It’s important that we spend a little time talking about a Parasympathetic versus a Sympathetic state, and how this influences digestion. The human Autonomic Nervous System (ANS) is responsible for regulating the body’s unconscious actions and is made up of three divisions: the Parasympathetic Nervous System, the Sympathetic Nervous System, and the Enteric Nervous System. The Parasympathetic Nervous system is often considered the “rest and digest” or “feed and breed” system, while the Sympathetic nervous System is the “fight or flight” system.
Historically, our ancestors lived life mostly in a relaxed (or parasympathetic state), and only experienced high stress (or a sympathetic state) when trying to survive danger or life threatening situations such as predator attacks. Things are much different today. As a culture, we are sympathetically stressed much of the time. Our stress is often long term and sustained. We live fast paced lives, experience job and financial stress, deal with illness, and spend a great deal of time in traffic jams. While we are no longer being chased by saber tooth tigers, our autonomic nervous system doesn’t always know the difference. Stress causes physiological changes to the body, such as increases to heart and respiration rates, blood pressure, muscle tension, and cholesterol levels.
Why is this important? In order for the digestive system to function optimally, we need to be in a parasympathetic state. Remember “rest and digest?” When in a calm and relaxed state, the body is able to produce saliva, utilize energy to break down food, urinate, defecate, and procreate. The Vagus nerve is heavily involved in maintaining a parasympathetic state, and is also the main line of communication between the gut and the brain. When in a sympathetic state, however; the body determines that it needs its precious energy for fighting or fleeing a dangerous situation. Blood is shunted away from the organs not necessary for immediate survival, and digestion is down regulated. When the sympathetic nervous system is activated, you may experience symptoms such as heartburn/reflux, nausea, cramping, constipation, and ulcers. Stress is highly associated with gastrointestinal conditions such as IBS and IBD. Significant inflammation in the gut, as well as an imbalance of gut microbiota can result.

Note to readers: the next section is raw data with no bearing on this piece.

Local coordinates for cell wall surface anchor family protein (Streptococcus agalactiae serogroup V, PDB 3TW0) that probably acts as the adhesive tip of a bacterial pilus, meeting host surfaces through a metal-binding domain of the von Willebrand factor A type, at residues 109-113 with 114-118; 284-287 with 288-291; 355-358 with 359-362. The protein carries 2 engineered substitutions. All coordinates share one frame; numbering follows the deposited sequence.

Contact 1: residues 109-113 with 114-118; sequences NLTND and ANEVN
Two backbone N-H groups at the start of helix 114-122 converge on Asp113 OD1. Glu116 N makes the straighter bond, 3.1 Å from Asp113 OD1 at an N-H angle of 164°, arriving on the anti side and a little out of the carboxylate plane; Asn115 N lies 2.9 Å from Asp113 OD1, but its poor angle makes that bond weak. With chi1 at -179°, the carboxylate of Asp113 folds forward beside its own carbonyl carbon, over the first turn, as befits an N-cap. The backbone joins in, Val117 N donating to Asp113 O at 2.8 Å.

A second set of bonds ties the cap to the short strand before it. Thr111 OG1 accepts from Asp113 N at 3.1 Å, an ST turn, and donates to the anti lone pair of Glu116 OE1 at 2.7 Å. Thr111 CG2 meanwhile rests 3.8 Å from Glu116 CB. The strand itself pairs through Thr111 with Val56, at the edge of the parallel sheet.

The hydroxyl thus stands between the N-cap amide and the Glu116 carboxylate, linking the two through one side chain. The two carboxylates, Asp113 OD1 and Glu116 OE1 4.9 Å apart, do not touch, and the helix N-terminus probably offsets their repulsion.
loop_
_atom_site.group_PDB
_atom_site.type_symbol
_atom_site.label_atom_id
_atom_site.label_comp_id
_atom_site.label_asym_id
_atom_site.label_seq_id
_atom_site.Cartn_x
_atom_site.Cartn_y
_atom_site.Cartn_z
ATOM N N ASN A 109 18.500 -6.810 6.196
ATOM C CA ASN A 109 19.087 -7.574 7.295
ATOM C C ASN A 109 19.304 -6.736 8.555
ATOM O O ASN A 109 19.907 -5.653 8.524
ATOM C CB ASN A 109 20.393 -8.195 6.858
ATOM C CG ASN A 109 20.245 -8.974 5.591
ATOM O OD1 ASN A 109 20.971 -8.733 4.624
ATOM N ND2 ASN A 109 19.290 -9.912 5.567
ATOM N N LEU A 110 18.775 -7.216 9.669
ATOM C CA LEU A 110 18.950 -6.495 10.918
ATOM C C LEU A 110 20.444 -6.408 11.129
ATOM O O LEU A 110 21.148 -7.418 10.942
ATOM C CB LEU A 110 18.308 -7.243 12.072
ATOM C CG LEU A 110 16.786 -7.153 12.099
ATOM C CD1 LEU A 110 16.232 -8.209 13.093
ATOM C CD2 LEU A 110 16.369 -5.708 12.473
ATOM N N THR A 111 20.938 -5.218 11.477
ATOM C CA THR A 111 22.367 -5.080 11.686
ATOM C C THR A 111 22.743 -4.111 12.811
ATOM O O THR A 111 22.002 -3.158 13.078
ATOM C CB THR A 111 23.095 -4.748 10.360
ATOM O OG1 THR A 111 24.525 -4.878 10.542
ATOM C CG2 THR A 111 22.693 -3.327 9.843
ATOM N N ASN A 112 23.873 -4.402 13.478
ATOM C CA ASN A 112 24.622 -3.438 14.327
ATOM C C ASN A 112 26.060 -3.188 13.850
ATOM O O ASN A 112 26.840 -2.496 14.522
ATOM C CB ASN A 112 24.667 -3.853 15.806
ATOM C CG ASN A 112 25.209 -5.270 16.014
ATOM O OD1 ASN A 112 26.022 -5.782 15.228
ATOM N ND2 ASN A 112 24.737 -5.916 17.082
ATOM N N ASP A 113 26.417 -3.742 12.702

We have talked at length before about digestion being a north to south process, starting in the brain. This most northern point is where we have the ability to set the stage for the rest of the digestive process. It’s imperative that we take the time to relax while eating. This means taking slow deep breaths before you take a bite, sitting to eat rather than standing, and eating without distractions (e.g., eating at one’s desk while working or while driving, or even when watching television). It is when we are in this parasympathetic state, that the body is given permission to produce the stomach acid and digestive enzymes necessary for the breakdown of food. It’s also important to chew your food well. Taking a good 20-30 seconds to chew each bite plays a huge role in producing enough saliva to begin the breakdown of foods, as well as messaging the brain to signal the proper digestive processes downstream. Food that is not chewed also becomes fodder for dysbiosis within the gut.
What are some additional things you can do to support the stress response?
1. Get Regular Exercise
Physical activity relieves tension and stimulates the release of chemicals in your brain called endorphins, which act as natural painkillers. Endorphins improve sleep, which can help relieve stress.
2. Consider Psychotherapy
A study published in 2017 in the Journal of Consulting and Clinical Psychology looked at the effectiveness of CBT on quality of life, anxiety, and depression in those with IBD. Patients with IBD who reported low quality of life were randomly assigned a CBT intervention along with standard medical care for three and a half months. When compared with a control group, people with IBD who received CBT reported higher quality of life and lower levels of depression & anxiety.
3. Focus on Foods that Decrease Anxiety
Fatty fish, berries, nuts & seeds, fermented foods, and green tea have all ben show in research to boost your mood.
4. Breath Work
Shallow, upper chest breathing is part of the typical stress response. By consciously breathing using the diaphragm, we can control the nervous system and encourages the body to relax.
5. Vagus Nerve Exercises
In addition to the breath work and physical exercise I already mentioned, things such as cold exposure, massage, singing/humming, gargling, socializing, and laughing are all beneficial and simple ways to stimulate and strengthen the vagus nerve.
6. Implement a Daily Meditation/Mindfulness Practice
Research has long shown that those who participate in mindfulness based stress reduction strategies experience less stress, depression, and anxiety.
7. Develop Time Management Skills
Know your deadlines, plan ahead, set goals, and avoid procrastination. This should help to reduce anxiety over the tasks you need to complete.
If you or someone you love could use support with dietary modifications to support their mental and/or physical health, please reach out for a FREE discovery call today!